- NASA is sending two new missions to Venus between 2028 and 2030, the agency announced Wednesday.
- The DAVINCI+ mission will plunge to Venus’ “inferno-like” surface, while VERITAS will map the planet.
- The spacecraft could help scientists investigate how Venus became so hot and whether it holds life.
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More than three decades have passed since NASA last sent a probe to Venus.
But within the next nine years, two NASA missions will return to our closest planetary neighbor, according to the agency’s new administrator, Bill Nelson.
Nelson announced on Wednesday that one mission, called DAVINCI+, will send a probe down to the Venusian surface to measure what Venus’ atmosphere is made of. The other, a mission called VERITAS, will map the planet’s surface in unprecedented detail.
“These two sister missions both aim to understand how Venus became an inferno-like world capable of melting lead at the surface,” Nelson said. “They will offer the entire science community the chance to investigate a planet we haven’t been to in more than 30 years.”
Both DAVINCI+ and VERITAS are the winners of NASA’s ninth Discovery program competition, which has funded 20 missions since 1992, including the Mars Insight lander, which is measuring quakes on the red planet. The losing competitors were missions to Jupiter’s moon, Io, and Neptune’s moon, Triton. Each winning Venus mission will get $500 million in NASA funding. The probes are expected to launch between 2028 and 2030.
Solving the mystery of Venus’ hellish landscape
Venus is Earth’s hot and hellish twin. The two planets are similar in size, density, and surface composition, yet Venus is the hottest planet in our solar system. Its average surface temperature is a blistering 880 degrees Fahrenheit (471 degrees Celsius).
Nelson said the upcoming missions could help scientists figure out what causes Venus’ extreme temperatures.
“We hope these missions will further our understanding of how Earth evolved, and why it’s currently habitable when others in our solar system are not,” he said.
DAVINCI+ stands for Deep Atmosphere Venus Investigation of Noble gases, Chemistry, and Imaging. That mission will send a probe plunging through Venus’ atmosphere to measure which gases and elements are present.
It will also investigate whether Venus ever had an ocean and take high-resolution pictures of geological features called tesserae. Tesserae are to Venus as continents are to Earth. Scientists hope to discern whether Venus has ever had tectonic plates like our planet.
VERITAS, meanwhile, will remain in Venus’ orbit and map the planet’s surface. The name stands for Venus Emissivity, Radio Science, InSAR, Topography, and Spectroscopy. The mission should yield 3D reconstructions of Venus’ topography and detailed observations the types of rocks that make up its surface. The scientists behind VERITAS also hope to study whether Venus has active volcanoes that could be releasing water vapor into the atmosphere.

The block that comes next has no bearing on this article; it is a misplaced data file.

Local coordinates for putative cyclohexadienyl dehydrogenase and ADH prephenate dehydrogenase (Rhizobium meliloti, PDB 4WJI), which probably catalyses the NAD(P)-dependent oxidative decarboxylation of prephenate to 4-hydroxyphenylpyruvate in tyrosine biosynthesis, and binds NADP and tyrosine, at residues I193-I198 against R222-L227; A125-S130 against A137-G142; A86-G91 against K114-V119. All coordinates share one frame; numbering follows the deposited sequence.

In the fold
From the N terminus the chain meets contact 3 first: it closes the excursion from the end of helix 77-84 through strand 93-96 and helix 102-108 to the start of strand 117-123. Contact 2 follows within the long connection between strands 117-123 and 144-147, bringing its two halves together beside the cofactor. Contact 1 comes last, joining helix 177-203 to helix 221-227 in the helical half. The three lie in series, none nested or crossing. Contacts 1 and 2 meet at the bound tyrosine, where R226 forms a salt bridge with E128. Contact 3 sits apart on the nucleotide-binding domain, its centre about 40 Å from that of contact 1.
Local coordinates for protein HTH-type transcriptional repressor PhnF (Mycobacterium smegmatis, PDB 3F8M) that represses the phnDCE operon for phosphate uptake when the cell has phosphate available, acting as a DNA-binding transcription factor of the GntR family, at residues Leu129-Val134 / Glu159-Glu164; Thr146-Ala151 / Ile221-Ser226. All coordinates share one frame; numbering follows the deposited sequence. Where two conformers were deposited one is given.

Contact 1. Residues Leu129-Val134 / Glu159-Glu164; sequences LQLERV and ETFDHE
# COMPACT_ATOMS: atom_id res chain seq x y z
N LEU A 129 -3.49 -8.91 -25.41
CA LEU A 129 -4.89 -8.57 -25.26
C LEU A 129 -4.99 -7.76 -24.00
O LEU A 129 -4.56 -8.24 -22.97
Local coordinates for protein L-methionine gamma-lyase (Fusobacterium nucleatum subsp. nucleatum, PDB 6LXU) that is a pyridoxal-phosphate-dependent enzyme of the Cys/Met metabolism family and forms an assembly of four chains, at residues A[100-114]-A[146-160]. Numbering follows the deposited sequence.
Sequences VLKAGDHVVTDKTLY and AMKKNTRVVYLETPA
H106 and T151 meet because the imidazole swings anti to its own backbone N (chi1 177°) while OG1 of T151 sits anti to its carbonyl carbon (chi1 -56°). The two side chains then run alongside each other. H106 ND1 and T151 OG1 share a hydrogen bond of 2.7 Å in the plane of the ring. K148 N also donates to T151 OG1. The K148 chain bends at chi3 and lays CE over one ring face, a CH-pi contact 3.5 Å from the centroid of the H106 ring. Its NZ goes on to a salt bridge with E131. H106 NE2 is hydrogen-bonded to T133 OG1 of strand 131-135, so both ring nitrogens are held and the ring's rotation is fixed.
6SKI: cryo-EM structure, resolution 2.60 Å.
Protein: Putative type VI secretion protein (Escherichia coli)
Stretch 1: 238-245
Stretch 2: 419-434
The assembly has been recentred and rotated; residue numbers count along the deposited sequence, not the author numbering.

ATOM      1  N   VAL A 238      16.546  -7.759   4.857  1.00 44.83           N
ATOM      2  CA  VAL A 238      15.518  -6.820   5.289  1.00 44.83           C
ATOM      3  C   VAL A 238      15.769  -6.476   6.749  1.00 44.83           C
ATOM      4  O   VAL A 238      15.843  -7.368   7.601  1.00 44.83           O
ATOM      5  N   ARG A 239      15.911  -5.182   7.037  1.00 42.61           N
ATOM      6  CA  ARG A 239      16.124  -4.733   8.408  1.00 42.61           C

The two missions come amid new debate among astronomers as to whether life is possible on or above Venus. Although the planet’s carbon-dioxide-filled atmosphere would seem to make it inhospitable to life, a September study suggested the clouds surrounding Venus could harbor microbial aliens.
That’s because researchers found traces of phosphine — a gas typically produced by microbes on Earth — in the upper reaches of Venus’ clouds. However, a follow-up study suggested those trace elements weren’t phosphine, but rather sulfur dioxide, casting doubt on the idea that Venus could be habitable.
These new missions to the planet could help settle that debate.
“It is astounding how little we know about Venus, but the combined results of these missions will tell us about the planet from the clouds in its sky through the volcanoes on its surface, all the way down to its very core,” Tom Wagner, a NASA Discovery Program scientist, said in a statement. “It will be as if we have rediscovered the planet.”
Jupiter and Neptune’s moons will have to wait
To prioritize the Venus missions, NASA had to pass on two other proposals, both of which would have sent spacecraft to moons in the outer solar system.
One of the Discovery finalists that NASA did not select is called the Io Volcano Observer. The proposal was to send a spacecraft to the most volcanically active place in our solar system: Jupiter’s moon Io. The mission called for the probe to circle Io, flying in close enough to study its eruptions and look for signs of a magma ocean beneath the surface.
The second rejected mission, called Trident, would have explored Neptune’s icy moon Triton. That ice world has an atmosphere that can create snow, and plumes of water may also erupt through its surface from a deep interior ocean. In one fly-by, Trident would have looked for signs of such an ocean, which could potentially host life.
This isn’t necessarily the end for those mission concepts, but the researchers behind them will have to wait a few years before they can re-submit proposals to the Discovery program.
In a Q&A after the announcement, Thomas Zurbuchen, NASA’s associate administrator for science, said the two Venus missions had been through the Discovery process before without getting selected, and that their proposals were stronger because of it, according to SpaceNews’ Jeff Foust.
“Those are the best missions. That’s why we selected them,” Zurbuchen said.
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